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Series: Selected Papers from the English Institute

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Works (14)

TitlesOrder
Two Renaissance Mythmakers: Christopher Marlowe and Ben Jonson (Selected Papers from the English Institute) by Professor Alvin Kernannew ser. 1
Psychoanalysis and the Question of the Text by Geoffrey Hartmannew ser. 2
Literature and Society by Edward W. Saidnew ser. 3
English Literature: Opening Up the Canon by Professor Leslie A. Fiedlernew ser. 4
Allegory and Representation by Stephen J. Greenblattnew ser. 5
Representing Kenneth Burke by Hayden Whitenew ser. 6
The Representation of Women in Fiction by Carolyn G. Heilbrunnew ser. 7
Roman Images by Professor Annabel Pattersonnew ser. 8
The American Renaissance Reconsidered by Walter Benn Michaelsnew ser. 9
Sex, politics, and science in the nineteenth-century novel by Ruth Bernard Yeazellnew ser. 10
Cannibals, Witches, and Divorce: Estranging the Renaissance by Marjorie B. Garbernew ser. 11
Literature and the Body: Essays on Populations and Persons by Elaine Scarrynew ser. 12
Slavery and the Literary Imagination by Deborah E. McDowellnew ser. 13
Consequences of Theory by Jonathan Aracnew ser. 14

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Series description

Series?!

How do series work?

To create a series or add a work to it, go to a "work" page. The "Common Knowledge" section now includes a "Series" field. Enter the name of the series to add the book to it.

Works can belong to more than one series. In some cases, as with Chronicles of Narnia, disagreements about order necessitate the creation of more than one series.

Tip: If the series has an order, add a number or other descriptor in parenthesis after the series title (eg., "Chronicles of Prydain (book 1)"). By default, it sorts by the number, or alphabetically if there is no number. If you want to force a particular order, use the | character to divide the number and the descriptor. So, "(0|prequel)" sorts by 0 under the label "prequel."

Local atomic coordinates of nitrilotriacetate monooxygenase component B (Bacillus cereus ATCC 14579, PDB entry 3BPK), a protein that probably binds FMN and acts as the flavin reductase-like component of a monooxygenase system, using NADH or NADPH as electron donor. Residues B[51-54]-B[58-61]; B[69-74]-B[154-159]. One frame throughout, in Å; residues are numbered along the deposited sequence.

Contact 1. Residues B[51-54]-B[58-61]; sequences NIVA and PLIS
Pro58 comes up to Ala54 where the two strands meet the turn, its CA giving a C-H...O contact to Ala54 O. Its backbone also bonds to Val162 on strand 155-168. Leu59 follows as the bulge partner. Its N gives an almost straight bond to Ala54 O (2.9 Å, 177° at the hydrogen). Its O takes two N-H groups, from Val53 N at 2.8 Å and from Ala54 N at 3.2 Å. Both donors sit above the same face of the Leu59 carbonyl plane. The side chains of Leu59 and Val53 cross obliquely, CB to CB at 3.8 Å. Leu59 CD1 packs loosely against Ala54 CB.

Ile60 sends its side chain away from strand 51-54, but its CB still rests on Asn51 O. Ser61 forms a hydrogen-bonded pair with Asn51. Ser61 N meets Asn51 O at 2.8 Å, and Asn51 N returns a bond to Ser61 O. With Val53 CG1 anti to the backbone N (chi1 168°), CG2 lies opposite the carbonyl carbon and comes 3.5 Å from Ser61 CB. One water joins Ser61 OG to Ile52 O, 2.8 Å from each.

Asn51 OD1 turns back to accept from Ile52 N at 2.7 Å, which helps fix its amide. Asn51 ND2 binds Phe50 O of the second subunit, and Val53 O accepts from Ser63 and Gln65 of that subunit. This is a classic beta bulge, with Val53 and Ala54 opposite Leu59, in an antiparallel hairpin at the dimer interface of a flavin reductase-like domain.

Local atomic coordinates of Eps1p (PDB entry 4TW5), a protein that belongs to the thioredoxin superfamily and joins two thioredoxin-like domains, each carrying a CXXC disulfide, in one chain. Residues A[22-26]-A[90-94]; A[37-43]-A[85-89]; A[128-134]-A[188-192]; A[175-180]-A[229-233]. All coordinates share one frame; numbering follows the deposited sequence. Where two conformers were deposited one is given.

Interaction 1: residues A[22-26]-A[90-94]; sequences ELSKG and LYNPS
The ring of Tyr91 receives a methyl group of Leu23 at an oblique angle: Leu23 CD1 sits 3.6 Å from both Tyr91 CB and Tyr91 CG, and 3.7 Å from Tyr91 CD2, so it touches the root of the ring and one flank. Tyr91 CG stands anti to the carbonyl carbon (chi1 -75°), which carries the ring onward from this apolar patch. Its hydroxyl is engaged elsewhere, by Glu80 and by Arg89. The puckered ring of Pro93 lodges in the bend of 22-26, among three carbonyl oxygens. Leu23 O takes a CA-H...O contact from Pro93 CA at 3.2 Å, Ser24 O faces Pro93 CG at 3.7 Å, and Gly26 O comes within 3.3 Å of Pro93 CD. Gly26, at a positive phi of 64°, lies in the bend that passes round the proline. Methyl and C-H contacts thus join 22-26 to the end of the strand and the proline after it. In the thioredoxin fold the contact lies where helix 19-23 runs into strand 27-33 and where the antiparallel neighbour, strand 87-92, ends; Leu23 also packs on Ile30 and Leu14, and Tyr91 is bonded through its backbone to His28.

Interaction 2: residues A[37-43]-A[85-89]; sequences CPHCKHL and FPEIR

What isn't a series?

Series was designed to cover groups of books generally understood as such (see Wikipedia: Book series). Like many concepts in the book world, "series" is a somewhat fluid and contested notion. A good rule of thumb is that series have a conventional name and are intentional creations, on the part of the author or publisher. For now, avoid forcing the issue with mere "lists" of works possessing an arbitrary shared characteristic, such as relating to a particular place. Avoid series that cross authors, unless the authors were or became aware of the series identification (eg., avoid lumping Jane Austen with her continuators).

Also avoid publisher series, unless the publisher has a true monopoly over the "works" in question. So, the Dummies guides are a series of works. But the Loeb Classical Library is a series of editions, not of works.

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